This earthenware pitcher was excavated from Nishapur in eastern Iran along with several other unglazed vessels (including 36.20.7 and 36.20.8). It provides a good example of one technique used at the site to create vessels with complex shapes. Like the other unglazed pieces found alongside it, this piece was made in several parts. Its bulbous body is composed of casts from two hemispherical molds that had been stamped with impressions. These impressions created the raised repeat patterns that decorate this part of the surface. The two hemispherical parts were then joined with a binding medium of wet clay. This join is still clearly visible in the band of smoothed clay that runs across the center of the body. After these two pieces were connected, the undecorated neck and handle were thrown on the potter’s wheel and attached to the molded body.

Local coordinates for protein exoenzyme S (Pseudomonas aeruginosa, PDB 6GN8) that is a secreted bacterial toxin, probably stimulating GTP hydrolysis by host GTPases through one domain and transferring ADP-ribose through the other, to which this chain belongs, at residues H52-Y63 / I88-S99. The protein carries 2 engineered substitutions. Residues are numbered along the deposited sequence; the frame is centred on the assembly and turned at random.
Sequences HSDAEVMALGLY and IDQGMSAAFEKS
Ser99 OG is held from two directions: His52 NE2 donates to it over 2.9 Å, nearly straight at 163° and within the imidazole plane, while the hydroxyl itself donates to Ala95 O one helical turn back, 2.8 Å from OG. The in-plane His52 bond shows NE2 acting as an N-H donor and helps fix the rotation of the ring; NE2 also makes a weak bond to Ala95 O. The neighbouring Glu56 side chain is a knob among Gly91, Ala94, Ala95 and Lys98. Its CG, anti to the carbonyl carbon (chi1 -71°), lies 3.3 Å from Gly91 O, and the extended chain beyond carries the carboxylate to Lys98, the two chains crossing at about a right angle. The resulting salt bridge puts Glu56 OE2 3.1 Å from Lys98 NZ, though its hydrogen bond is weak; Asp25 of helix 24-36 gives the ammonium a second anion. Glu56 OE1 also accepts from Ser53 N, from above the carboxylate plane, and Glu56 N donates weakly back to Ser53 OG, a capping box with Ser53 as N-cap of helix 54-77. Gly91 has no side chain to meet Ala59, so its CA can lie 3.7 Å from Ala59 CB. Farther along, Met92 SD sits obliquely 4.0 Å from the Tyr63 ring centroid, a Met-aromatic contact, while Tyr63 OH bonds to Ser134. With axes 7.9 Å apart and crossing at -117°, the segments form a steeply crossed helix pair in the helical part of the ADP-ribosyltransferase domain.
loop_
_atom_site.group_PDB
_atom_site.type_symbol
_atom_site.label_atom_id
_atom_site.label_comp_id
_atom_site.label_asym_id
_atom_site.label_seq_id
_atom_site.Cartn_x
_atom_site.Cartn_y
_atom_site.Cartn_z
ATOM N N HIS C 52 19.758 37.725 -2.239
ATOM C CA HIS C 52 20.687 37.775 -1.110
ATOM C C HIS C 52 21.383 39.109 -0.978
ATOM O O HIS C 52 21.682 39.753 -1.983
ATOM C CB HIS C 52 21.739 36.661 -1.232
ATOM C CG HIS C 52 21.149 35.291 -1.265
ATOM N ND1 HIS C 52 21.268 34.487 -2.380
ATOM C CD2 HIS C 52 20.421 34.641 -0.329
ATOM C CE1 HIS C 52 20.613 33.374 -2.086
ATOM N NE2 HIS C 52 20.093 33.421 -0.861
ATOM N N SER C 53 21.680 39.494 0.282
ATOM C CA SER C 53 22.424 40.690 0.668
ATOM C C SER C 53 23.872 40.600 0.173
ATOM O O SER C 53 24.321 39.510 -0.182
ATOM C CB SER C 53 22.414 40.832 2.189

1935, excavated at South Horn Kiln in Nishapur, Iran by the Metropolitan Museum of Art's expedition; 1936, acquired by the Museum in the division of finds
Wilkinson, Charles K. Nishapur: Pottery of the Early Islamic Period. New York: The Metropolitan Museum of Art, 1973. no. 163, pp. 330, 358, ill. p. 358 (b/w).